NEWS

WWF Greece warns of ‘unchecked construction’

The promotion of big investments, particularly in Greece’s tourism industry, has kept environmental concerns on the back burner, the local branch of the World Wildlife Fund (WWF) said in a report released Monday, slamming the government for repeated violations of the environmental rulebook.

Unveiled at the conservation organization’s Athens headquarters, the annual study of the rollback in Greece’s environmental legislation warned about the continuation of unchecked construction and the legalization of illegally built properties even in ecologically sensitive areas. The report, now in its 10th year, also slammed ministries for pushing legislation tailored to the needs of specific business interests.

“The legalization of illegal buildings, even in protected areas like the Schinias National Park [northeast of Athens], and the promotion of tourism units in areas like Kyparisia [Bay in the western Peloponnese], a nesting place for the Caretta caretta sea turtle, are characteristic of the government’s growth model,” said Theodota Nantsou, environmental policy coordinator of WWF Greece.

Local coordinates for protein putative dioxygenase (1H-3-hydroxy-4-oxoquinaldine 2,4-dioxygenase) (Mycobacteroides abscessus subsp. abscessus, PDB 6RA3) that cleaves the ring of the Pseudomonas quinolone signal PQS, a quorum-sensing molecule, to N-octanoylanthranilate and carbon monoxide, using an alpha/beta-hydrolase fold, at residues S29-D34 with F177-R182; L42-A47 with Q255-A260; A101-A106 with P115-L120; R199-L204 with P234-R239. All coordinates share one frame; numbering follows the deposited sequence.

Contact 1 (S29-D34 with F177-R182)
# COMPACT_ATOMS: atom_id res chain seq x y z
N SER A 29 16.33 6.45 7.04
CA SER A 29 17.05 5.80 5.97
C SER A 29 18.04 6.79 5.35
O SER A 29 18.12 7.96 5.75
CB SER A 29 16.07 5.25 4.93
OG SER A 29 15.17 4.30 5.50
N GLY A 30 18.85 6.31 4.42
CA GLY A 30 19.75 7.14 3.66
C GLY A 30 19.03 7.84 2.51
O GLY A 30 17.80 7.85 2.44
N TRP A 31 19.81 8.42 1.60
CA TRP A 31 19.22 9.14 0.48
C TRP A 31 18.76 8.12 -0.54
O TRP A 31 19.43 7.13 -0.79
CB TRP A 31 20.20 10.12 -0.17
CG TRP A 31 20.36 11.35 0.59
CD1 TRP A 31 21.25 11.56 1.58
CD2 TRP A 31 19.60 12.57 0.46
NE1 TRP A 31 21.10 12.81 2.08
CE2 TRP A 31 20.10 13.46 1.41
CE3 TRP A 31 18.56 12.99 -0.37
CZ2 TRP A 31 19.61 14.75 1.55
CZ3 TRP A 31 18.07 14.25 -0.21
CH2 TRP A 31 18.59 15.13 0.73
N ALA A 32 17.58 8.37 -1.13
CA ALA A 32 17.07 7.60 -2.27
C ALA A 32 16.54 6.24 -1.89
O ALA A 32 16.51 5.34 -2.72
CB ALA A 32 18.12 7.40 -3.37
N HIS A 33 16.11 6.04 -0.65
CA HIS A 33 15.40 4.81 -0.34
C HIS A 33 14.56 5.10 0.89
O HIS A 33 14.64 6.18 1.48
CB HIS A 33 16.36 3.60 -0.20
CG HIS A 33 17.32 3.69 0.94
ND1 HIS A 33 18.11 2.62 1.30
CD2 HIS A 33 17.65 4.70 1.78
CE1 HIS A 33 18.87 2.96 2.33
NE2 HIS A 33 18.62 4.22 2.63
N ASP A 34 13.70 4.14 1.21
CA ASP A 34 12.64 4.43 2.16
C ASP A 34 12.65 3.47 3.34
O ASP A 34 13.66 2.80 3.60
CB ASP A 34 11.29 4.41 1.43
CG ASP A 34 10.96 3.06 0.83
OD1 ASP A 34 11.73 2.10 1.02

Greece’s conservative-led coalition recently came under fire for tabling legislation for a new zoning plan right after Parliament’s summer sessions began and for subsequently passing a new forestry bill in July allowing more scope for construction in forested areas. Government officials have said the new measures are part of the debt-hit nation’s commitments to its foreign lenders.

“In crisis-hit Greece a new development plan with no future is being readied from old materials. They see the country as a vessel for endless new building and other intensive activity,” said WWF Greece director Dimitris Karavellas.

However, it was not all bad news as the report noted progress in promoting the country’s national strategy for biodiversity while welcoming a ruling by the Council of State, the country’s highest administrative court, that buried a controversial project to divert Greece’s second-biggest river, the Acheloos.